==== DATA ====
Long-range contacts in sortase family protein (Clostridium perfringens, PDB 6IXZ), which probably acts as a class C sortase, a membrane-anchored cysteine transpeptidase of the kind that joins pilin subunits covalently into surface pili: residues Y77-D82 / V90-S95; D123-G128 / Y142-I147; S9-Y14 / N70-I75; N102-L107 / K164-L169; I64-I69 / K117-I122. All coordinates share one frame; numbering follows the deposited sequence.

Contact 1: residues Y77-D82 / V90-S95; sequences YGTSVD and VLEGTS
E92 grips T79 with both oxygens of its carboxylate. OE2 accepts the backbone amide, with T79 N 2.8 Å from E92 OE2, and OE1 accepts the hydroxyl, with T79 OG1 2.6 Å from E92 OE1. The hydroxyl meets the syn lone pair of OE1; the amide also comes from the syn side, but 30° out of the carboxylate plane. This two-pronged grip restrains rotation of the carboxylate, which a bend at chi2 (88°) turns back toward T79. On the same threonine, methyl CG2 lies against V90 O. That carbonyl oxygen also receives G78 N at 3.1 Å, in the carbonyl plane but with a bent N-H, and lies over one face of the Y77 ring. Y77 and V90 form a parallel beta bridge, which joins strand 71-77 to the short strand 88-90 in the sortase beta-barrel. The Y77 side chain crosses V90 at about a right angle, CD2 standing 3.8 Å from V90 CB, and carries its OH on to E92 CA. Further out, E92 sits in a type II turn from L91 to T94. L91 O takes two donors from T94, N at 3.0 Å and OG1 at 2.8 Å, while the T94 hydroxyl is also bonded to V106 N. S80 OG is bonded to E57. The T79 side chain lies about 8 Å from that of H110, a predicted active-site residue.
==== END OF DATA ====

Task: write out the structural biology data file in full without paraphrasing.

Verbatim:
Long-range contacts in sortase family protein (Clostridium perfringens, PDB 6IXZ), which probably acts as a class C sortase, a membrane-anchored cysteine transpeptidase of the kind that joins pilin subunits covalently into surface pili: residues Y77-D82 / V90-S95; D123-G128 / Y142-I147; S9-Y14 / N70-I75; N102-L107 / K164-L169; I64-I69 / K117-I122. All coordinates share one frame; numbering follows the deposited sequence.

Contact 1: residues Y77-D82 / V90-S95; sequences YGTSVD and VLEGTS
E92 grips T79 with both oxygens of its carboxylate. OE2 accepts the backbone amide, with T79 N 2.8 Å from E92 OE2, and OE1 accepts the hydroxyl, with T79 OG1 2.6 Å from E92 OE1. The hydroxyl meets the syn lone pair of OE1; the amide also comes from the syn side, but 30° out of the carboxylate plane. This two-pronged grip restrains rotation of the carboxylate, which a bend at chi2 (88°) turns back toward T79. On the same threonine, methyl CG2 lies against V90 O. That carbonyl oxygen also receives G78 N at 3.1 Å, in the carbonyl plane but with a bent N-H, and lies over one face of the Y77 ring. Y77 and V90 form a parallel beta bridge, which joins strand 71-77 to the short strand 88-90 in the sortase beta-barrel. The Y77 side chain crosses V90 at about a right angle, CD2 standing 3.8 Å from V90 CB, and carries its OH on to E92 CA. Further out, E92 sits in a type II turn from L91 to T94. L91 O takes two donors from T94, N at 3.0 Å and OG1 at 2.8 Å, while the T94 hydroxyl is also bonded to V106 N. S80 OG is bonded to E57. The T79 side chain lies about 8 Å from that of H110, a predicted active-site residue.